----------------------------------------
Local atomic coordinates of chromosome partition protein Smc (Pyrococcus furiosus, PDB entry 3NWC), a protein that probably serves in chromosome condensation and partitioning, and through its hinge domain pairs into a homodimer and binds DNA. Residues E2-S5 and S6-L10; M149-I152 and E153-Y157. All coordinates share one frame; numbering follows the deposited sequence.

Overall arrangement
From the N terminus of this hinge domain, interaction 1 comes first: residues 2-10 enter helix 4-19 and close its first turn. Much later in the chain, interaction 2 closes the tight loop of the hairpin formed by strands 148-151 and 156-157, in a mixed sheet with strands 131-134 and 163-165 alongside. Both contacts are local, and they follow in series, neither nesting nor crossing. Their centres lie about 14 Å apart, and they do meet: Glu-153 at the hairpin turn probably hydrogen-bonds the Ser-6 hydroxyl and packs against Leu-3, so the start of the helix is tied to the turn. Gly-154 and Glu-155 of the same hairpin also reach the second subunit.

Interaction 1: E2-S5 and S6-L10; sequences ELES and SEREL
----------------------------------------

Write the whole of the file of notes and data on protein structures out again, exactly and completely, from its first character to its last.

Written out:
Local atomic coordinates of chromosome partition protein Smc (Pyrococcus furiosus, PDB entry 3NWC), a protein that probably serves in chromosome condensation and partitioning, and through its hinge domain pairs into a homodimer and binds DNA. Residues E2-S5 and S6-L10; M149-I152 and E153-Y157. All coordinates share one frame; numbering follows the deposited sequence.

Overall arrangement
From the N terminus of this hinge domain, interaction 1 comes first: residues 2-10 enter helix 4-19 and close its first turn. Much later in the chain, interaction 2 closes the tight loop of the hairpin formed by strands 148-151 and 156-157, in a mixed sheet with strands 131-134 and 163-165 alongside. Both contacts are local, and they follow in series, neither nesting nor crossing. Their centres lie about 14 Å apart, and they do meet: Glu-153 at the hairpin turn probably hydrogen-bonds the Ser-6 hydroxyl and packs against Leu-3, so the start of the helix is tied to the turn. Gly-154 and Glu-155 of the same hairpin also reach the second subunit.

Interaction 1: E2-S5 and S6-L10; sequences ELES and SEREL